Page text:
Pre-K Projects: 100 Days of School

Preschool 100th day celebrations are not only fun but can be a wonderful learning time with a focus on number sense. When you are


planning pre-k projects, 100 days of school activities are something that you can work on well before the actual 100th day or you can wait until the week of the celebration. Here are some ideas for you and suggested books for the event.

Year-Long Projects

Circle Time

When you are doing your circle time activities, include a 100 chart. Each day of school, you or a student can mark off a day. As you

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mark the number, count from one up to the number that you are marking. Ask the children what they notice about the chart. Any patterns? Do they notice that each vertical column has the same number?

Hands Up

Use a handprint pattern and colored construction paper. Use a different color for each month. Each day of school attach one handprint in a row on the wall above the bulletin boards and other things. Can your students predict how far the line of handprints will go to get to 100? Will it go all the way around the room? Looking at the colors, can you tell which month we had more days of school?

When the Time Is Near!

Read "Fancy Nancy: The 100th Day of School" by Jane O’Connor. Fancy Nancy is distressed because she can’t think of what to bring on the 100th day of school.

Give your students the same assignment. Send a note home to parents to explain so that there is no confusion. Ask students to bring one hundred things. The items must either fit in a zip lock bag or glued to a piece of 9” x 12” piece of tag board or construction paper.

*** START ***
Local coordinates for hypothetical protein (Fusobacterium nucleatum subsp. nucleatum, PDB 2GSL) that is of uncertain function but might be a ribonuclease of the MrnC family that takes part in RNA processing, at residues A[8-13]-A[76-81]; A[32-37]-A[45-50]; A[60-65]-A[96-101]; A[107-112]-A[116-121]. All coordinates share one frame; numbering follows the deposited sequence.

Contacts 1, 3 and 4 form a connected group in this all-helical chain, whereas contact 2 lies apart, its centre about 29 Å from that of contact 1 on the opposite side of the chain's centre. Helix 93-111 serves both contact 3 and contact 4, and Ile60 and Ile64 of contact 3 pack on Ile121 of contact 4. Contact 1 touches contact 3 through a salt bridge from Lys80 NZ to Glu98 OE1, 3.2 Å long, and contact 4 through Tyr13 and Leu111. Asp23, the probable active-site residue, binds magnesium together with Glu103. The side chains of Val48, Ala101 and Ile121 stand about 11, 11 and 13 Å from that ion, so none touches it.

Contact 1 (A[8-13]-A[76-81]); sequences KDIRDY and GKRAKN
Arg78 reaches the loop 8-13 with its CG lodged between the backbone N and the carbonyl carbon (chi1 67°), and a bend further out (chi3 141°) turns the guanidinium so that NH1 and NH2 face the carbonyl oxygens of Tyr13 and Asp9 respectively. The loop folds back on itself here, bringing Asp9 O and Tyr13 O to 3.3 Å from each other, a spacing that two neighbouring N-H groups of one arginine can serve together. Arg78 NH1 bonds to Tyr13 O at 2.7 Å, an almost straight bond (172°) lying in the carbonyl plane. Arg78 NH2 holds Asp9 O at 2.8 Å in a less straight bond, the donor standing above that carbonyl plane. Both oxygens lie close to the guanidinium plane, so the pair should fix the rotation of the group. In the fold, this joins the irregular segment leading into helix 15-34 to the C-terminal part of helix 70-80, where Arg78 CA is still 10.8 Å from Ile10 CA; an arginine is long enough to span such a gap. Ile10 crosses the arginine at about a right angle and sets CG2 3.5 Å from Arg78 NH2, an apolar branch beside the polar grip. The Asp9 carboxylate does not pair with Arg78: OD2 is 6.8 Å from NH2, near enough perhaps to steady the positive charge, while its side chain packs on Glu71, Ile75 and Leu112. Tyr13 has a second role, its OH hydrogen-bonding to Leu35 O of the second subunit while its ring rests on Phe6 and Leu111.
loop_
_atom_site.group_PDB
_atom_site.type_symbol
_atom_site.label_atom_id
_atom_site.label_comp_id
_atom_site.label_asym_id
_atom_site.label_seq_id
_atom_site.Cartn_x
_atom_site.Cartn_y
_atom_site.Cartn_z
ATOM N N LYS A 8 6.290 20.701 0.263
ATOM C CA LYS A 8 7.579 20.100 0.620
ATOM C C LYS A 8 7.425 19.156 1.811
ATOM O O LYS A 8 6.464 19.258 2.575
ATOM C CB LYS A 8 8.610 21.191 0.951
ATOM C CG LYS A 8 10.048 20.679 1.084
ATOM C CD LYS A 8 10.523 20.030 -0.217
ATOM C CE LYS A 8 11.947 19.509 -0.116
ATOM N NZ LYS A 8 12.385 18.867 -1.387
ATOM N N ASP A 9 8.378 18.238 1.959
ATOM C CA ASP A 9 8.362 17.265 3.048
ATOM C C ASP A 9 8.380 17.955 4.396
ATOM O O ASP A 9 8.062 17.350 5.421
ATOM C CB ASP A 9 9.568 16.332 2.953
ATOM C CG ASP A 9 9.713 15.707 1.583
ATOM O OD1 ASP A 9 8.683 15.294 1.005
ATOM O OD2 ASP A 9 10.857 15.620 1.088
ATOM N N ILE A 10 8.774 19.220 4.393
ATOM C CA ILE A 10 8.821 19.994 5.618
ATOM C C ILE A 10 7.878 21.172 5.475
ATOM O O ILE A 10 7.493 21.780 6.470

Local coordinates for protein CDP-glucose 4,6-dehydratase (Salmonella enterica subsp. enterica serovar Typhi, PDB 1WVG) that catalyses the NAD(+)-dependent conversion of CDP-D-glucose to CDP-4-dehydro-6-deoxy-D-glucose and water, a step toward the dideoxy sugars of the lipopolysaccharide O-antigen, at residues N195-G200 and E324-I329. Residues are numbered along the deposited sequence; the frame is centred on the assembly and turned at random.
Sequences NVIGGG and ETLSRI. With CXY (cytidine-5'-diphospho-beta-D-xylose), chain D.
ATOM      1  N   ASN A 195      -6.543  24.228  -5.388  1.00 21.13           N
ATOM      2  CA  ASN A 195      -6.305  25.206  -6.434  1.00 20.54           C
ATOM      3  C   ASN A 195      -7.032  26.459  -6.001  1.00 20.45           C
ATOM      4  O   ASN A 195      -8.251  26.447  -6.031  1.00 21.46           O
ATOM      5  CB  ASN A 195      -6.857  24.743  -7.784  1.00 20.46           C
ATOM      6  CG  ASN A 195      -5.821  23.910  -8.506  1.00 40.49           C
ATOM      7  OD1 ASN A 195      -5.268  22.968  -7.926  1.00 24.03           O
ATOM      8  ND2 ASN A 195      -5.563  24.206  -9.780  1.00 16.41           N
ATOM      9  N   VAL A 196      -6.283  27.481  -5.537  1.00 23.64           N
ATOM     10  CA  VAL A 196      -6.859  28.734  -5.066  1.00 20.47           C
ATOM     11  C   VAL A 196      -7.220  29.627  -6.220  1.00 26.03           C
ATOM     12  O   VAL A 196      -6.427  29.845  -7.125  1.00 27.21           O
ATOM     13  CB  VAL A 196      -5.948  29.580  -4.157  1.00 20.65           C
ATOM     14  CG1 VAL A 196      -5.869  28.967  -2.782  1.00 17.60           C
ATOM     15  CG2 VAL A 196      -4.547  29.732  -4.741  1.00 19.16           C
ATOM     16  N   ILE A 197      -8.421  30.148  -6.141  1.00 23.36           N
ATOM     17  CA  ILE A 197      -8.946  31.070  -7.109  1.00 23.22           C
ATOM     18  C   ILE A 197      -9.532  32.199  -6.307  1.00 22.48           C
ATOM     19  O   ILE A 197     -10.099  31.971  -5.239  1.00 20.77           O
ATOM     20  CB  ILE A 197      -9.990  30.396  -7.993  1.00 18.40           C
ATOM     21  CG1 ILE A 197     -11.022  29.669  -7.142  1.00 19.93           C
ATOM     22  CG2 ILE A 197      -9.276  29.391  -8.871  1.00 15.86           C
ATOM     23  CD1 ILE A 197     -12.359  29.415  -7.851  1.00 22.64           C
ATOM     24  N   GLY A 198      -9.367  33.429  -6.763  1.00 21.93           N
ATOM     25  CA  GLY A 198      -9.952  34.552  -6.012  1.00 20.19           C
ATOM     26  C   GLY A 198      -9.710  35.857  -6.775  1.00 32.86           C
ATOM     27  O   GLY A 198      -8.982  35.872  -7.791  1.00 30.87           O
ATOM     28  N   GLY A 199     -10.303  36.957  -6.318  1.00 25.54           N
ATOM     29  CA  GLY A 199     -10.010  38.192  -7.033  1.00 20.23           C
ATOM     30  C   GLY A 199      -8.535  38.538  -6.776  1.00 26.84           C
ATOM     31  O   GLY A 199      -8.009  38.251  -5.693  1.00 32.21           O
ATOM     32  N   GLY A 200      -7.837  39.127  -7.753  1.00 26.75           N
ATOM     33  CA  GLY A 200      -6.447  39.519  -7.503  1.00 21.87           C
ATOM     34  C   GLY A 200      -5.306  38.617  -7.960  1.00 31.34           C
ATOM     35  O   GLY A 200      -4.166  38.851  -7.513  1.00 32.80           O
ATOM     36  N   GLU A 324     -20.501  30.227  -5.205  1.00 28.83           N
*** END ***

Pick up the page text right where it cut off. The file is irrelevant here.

Projects for the 100th Day

1. Prepare jars or containers ahead of time holding small treats that are more than or less than 100. For example, you may have 80 tiny pretzels in a clear plastic container. You may have 70 jellybeans in a jar. You may have 150 M&Ms in a clear plastic bag. Other items could be popcorn, raisins, alphabet cereal, marshmallows, etc.

Then ask the students to decide if each container has more or less than 100. Take ten items out to show them how much space ten items take up. Do they want to change their answers?

2. Read "100 School Days" by Anne Rockwell

Then do the same thing that the students did in the book! Take all the items that you prepared for the #1 project and mix them in a big bowl. Give everyone a napkin or paper towel and scoop out a snack for each child from the mixture in the bowl.

3. Set the timer for 100 minutes. Guess what you will be doing when the timer rings.

4. Dump 100 buttons in the center of a circle of students. Discuss the ways that you can sort them: size, color, shape and number of holes. Then give them sorting assignments: find 5 red buttons; find six buttons with four holes, etc.

You can also use the buttons to do patterns. For example: Red button, blue button, red button, _____? Find a button in the pile that could come next in the pattern.

5. 100 Second Activities: Show the students the clock and how to watch the second hand. Do each activity for 100 seconds!

a. Sit as still as a statue

b. Run in place slowly

c. Look at a book

d. Find a hidden object in the room

e. Pass a ball around a circle

f. Sing “Row, Row, Your Boat”


6. Make a 100 Hat Project

Measure a strip of construction paper to fit around each child’s head. Color, cut and paste the number 100 on the headband.

A preschool 100th day celebration can be filled with fun and learning, too. It especially focuses on math objectives. What does 100 things look like? How long is 100 seconds? How much can I do in 100 minutes? But remember that planning pre-k projects "100 days of school" can begin on the very first day.


  • Trend Enterprises, Inc publishes the 100 Chart
  • "Fancy Nancy: The 100th Day of School" by Jane O'Connor
  • "100 School Days" by Anne Rockwell